The incident was caught on film by Eric Saarinen, who was on stage taking pictures of the crowd, and also by Baird Bryant, who had climbed up on a bus. Saarinen wasn’t even aware he’d managed to get the footage until it was screened two week later. While there are only two stabs visible in the footage, Passaro is reported to have stabbed Hunter in the upper back five times. Witnesses say that Hunter was also stomped on by several members of the H.A. while he lay on the ground.
Hunter’s autopsy confirmed that Hunter was on methamphetamine when he died, and though Passaro was arrested and tried for murder, he was acquitted by a jury, who concluded the Passaro had acted in self-defence.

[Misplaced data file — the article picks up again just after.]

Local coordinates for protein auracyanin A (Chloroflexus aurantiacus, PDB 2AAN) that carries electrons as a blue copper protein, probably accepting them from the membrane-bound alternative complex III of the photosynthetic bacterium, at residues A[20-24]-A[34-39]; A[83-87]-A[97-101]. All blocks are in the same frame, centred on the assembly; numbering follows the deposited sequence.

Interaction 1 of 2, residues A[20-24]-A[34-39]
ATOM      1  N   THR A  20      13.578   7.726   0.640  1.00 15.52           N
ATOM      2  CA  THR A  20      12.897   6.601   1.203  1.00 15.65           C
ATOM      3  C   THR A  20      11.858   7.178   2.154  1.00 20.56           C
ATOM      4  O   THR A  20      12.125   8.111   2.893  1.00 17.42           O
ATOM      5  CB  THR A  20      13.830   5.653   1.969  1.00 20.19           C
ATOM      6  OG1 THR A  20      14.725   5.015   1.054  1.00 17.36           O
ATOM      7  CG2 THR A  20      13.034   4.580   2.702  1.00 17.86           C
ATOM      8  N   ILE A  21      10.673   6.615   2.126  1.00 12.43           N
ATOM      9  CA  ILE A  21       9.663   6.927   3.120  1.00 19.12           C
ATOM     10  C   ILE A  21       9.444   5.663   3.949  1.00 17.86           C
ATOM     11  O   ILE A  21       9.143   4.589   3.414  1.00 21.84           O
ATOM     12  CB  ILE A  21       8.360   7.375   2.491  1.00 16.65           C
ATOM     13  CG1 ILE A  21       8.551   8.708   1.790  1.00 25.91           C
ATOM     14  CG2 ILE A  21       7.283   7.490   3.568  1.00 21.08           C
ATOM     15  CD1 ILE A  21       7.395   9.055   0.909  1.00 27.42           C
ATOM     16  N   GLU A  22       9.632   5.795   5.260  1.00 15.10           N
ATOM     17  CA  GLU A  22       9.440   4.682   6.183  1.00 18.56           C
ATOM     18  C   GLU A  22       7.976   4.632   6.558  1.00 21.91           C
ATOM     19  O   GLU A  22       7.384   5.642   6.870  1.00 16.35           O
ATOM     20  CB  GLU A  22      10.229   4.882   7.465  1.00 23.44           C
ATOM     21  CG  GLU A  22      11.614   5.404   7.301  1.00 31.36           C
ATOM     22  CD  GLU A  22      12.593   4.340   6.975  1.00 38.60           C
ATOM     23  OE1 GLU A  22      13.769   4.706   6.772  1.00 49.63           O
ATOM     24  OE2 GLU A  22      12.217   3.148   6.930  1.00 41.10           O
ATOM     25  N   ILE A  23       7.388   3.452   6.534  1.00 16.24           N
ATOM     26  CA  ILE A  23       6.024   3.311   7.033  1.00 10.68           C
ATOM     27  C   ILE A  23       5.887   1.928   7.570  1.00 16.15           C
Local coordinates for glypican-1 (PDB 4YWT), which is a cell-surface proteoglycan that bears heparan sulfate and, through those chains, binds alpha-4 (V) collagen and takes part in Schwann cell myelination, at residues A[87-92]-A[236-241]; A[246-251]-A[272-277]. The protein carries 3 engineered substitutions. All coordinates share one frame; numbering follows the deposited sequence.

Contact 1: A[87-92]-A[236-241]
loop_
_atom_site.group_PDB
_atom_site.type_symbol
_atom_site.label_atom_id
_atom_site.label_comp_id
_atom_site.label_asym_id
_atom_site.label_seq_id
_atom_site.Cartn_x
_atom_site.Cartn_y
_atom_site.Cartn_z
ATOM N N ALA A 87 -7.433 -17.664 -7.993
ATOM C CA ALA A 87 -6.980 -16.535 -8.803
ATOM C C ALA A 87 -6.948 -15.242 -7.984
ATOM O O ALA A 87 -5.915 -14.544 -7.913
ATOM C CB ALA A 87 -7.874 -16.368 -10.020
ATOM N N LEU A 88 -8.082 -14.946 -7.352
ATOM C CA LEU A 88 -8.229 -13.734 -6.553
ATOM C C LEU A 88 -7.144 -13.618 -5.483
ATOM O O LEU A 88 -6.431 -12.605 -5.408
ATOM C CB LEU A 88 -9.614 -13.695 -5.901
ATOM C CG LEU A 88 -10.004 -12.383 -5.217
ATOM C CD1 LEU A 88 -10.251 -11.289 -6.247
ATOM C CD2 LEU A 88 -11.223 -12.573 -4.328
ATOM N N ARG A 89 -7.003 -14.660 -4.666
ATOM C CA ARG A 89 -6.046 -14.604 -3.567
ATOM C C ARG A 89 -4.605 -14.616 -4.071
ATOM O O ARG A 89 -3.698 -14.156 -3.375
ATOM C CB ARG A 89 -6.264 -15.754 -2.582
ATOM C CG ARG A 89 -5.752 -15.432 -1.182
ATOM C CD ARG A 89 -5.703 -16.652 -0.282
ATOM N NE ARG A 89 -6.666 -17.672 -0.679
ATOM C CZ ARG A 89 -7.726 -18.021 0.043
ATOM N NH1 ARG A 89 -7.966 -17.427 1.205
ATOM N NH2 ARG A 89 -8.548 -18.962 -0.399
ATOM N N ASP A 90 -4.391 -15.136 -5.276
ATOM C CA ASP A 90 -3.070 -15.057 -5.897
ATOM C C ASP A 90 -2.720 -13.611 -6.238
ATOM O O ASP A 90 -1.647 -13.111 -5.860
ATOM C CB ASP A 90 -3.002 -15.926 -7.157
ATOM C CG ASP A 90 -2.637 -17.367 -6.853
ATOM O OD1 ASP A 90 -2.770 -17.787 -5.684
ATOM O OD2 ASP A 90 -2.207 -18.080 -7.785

So, why didn’t the Rolling Stones stop the concert? Why didn’t they do anything about the stabbing? Mick Jagger answered those questions during film editing of the event. Although they were aware of the fight, Jagger says they weren’t aware of the stabbing. “You couldn’t see anything, it was just another scuffle.” Apparently, Jagger felt that if they abandoned the stage, the crowd would have gone even crazier than they already were.
Was it just a crazy guy acting out a ridiculous impulse? Had Hunter previously considered his intentions and come prepared? Did the choice of security detail make things worse? Did the availability of drugs at the event end up being a major cause for the violence that day? And could the Rolling Stones have done anything to stop it if they’d tried?